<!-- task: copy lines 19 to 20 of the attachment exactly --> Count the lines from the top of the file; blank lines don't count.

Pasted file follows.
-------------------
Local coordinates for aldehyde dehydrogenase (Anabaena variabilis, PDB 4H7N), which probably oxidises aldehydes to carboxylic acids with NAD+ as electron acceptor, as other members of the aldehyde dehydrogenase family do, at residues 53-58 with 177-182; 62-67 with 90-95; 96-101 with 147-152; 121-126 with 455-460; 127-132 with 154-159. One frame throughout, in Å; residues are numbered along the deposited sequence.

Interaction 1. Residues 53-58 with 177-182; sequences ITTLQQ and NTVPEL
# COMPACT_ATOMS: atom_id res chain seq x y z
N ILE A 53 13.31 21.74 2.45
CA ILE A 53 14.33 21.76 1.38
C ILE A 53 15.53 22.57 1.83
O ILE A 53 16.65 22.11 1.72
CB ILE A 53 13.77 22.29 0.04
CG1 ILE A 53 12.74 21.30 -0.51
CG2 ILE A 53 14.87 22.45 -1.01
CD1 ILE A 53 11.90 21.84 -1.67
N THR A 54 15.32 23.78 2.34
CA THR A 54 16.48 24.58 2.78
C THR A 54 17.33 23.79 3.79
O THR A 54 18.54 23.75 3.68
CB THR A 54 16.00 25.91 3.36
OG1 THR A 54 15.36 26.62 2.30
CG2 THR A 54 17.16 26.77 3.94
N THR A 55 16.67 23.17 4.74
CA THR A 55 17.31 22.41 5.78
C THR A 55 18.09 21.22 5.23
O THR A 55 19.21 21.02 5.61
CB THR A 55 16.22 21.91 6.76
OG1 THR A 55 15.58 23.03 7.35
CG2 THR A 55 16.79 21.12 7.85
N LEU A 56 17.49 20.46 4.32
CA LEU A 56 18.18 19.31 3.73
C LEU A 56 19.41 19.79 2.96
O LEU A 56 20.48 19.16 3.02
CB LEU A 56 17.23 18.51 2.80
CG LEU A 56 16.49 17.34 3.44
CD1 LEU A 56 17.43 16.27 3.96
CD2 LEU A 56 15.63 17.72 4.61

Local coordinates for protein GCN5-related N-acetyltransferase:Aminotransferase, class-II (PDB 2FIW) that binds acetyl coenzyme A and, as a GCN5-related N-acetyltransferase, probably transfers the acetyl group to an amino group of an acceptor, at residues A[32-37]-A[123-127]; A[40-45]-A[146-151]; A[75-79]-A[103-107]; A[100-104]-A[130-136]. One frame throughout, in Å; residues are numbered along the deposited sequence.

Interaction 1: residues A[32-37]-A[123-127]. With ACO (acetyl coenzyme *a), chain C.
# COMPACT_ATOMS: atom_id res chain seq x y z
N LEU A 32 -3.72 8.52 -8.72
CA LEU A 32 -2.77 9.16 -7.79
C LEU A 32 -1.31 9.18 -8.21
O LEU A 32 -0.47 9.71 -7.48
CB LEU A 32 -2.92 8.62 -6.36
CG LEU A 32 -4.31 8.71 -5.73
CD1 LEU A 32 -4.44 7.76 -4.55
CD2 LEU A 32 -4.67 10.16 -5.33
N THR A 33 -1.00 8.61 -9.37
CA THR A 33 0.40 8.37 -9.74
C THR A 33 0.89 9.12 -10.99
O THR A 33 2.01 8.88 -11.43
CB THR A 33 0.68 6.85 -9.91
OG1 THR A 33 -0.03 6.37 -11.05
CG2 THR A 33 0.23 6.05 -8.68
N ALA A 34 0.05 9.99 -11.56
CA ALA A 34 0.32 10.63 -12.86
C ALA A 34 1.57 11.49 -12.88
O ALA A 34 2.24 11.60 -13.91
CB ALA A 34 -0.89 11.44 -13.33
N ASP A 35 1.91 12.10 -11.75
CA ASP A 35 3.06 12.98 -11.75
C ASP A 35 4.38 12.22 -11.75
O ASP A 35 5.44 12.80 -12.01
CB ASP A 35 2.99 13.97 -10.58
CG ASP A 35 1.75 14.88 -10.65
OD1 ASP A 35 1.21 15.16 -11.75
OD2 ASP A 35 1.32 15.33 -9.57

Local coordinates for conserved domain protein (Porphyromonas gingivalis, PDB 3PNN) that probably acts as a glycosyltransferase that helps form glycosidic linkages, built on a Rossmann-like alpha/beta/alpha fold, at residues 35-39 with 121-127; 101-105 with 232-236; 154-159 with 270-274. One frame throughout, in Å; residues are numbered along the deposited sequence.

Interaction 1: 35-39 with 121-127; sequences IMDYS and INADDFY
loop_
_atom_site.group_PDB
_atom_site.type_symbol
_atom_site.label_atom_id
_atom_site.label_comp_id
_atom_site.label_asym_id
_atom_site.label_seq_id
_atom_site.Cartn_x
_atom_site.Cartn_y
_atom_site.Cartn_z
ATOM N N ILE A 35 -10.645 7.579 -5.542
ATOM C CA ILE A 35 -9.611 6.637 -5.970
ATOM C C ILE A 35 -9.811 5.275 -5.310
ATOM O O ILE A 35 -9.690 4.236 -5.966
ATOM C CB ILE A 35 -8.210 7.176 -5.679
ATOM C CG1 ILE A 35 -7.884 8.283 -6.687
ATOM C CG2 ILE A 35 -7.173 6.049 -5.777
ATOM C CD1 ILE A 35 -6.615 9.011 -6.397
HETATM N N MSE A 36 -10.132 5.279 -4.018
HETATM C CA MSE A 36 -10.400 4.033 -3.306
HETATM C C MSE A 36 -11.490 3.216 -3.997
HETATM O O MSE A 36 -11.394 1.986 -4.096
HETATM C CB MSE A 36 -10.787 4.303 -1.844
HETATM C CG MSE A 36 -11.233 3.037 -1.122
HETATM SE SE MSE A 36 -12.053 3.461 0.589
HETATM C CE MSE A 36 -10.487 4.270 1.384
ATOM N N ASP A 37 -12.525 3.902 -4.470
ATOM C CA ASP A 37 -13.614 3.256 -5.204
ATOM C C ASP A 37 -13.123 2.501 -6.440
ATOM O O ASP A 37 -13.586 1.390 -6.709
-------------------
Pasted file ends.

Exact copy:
N THR A 55 16.67 23.17 4.74
CA THR A 55 17.31 22.41 5.78